Freedom of Information Act helps inmate find evidence of possible fraud in criminal trial
For Alfonso Moya-Breton, the federal Freedom of Information Act (FOIA) may be his ticket to getting out of prison sooner.
As The Salt Lake Tribune's Brooke Adams reported, the U.S. 10th Circuit Court of Appeals ruled that U.S. District Judge Tena Campbell was wrong when she refused to consider Moya-Breton's contention that his attorney didn't tell him about a plea deal that could have shaved six years off his sentences for drug offenses.
Moya-Breton was able to find the evidence using FOIA as part of his effort to appeal his 30-year prison sentence.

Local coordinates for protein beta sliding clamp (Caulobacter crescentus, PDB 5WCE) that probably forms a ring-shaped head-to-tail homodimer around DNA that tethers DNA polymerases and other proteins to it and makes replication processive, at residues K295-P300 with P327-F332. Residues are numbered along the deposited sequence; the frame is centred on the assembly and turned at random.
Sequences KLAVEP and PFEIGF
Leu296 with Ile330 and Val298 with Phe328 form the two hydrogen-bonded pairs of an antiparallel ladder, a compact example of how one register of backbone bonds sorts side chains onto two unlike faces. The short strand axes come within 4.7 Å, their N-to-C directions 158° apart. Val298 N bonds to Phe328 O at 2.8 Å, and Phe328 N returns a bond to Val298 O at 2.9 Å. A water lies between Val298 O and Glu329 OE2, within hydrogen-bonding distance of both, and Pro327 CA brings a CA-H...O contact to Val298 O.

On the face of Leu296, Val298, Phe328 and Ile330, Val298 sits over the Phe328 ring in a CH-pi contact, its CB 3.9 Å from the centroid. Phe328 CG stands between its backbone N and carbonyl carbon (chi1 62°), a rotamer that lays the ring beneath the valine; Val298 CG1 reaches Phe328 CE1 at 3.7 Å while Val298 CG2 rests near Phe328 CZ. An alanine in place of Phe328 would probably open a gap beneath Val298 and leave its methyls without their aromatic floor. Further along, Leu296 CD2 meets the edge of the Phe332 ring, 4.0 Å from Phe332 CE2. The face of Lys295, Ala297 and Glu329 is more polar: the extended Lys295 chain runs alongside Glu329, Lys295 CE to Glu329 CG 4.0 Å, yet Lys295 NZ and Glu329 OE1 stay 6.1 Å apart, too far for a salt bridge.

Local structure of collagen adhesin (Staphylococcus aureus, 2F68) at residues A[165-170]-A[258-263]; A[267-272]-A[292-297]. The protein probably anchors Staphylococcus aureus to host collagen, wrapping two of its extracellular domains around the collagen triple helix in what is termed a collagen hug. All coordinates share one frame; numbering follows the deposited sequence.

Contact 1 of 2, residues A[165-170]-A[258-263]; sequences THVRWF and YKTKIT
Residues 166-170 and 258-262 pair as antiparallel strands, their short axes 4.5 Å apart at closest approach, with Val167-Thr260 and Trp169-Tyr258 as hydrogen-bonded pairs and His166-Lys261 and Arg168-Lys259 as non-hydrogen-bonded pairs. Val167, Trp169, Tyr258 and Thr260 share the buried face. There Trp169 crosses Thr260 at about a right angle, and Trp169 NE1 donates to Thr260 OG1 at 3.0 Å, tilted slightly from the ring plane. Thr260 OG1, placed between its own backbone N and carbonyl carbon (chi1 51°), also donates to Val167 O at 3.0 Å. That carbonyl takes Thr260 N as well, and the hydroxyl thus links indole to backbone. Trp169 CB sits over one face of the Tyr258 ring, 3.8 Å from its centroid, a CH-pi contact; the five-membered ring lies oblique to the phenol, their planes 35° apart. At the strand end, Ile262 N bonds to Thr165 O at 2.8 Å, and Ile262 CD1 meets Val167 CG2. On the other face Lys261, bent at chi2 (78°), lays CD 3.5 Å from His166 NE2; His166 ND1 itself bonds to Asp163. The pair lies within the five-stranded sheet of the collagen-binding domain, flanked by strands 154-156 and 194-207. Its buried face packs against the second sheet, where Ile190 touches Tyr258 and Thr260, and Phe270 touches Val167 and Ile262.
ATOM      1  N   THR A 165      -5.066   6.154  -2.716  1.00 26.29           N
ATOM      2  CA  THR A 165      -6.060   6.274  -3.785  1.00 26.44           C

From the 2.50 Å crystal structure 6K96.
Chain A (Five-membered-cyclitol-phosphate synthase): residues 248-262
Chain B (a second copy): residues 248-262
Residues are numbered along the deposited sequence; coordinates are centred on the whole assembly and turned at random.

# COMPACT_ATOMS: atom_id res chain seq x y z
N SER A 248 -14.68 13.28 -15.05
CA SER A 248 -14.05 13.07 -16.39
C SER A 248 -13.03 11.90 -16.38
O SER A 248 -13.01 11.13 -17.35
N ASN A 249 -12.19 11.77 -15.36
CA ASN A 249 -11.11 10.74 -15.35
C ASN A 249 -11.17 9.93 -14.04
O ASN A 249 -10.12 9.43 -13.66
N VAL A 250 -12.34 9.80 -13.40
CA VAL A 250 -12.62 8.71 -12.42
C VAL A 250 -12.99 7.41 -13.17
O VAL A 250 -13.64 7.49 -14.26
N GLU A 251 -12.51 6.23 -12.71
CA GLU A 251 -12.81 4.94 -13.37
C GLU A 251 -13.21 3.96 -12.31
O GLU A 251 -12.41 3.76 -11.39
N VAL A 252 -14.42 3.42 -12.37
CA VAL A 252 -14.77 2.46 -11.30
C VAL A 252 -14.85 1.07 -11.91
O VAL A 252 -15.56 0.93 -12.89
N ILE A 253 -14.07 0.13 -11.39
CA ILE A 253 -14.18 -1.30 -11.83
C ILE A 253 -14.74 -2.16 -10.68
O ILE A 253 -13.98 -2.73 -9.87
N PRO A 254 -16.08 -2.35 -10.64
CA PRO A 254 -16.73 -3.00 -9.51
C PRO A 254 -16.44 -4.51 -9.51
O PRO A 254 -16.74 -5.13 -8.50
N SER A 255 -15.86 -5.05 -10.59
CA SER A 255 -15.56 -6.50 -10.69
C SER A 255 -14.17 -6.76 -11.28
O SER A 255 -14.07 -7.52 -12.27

Moya-Breton said his attorney, Ed Brass, had told him that there was no offer of a plea agreement, but the letter from Assistant U.S. Attorney Adam Elggren to Brass stated that Moya-Breton's sentence would be reduced if he would "accept responsibility."
Campbell had ruled the letter was irrelevant because the issue had already been addressed in previous appeals, but the appellate court reversed her ruling.
"Unfortunately, the district court did not distinguish the motion's fraud allegation â¦ from its other assertions," the appeals court said. "That is a problem."
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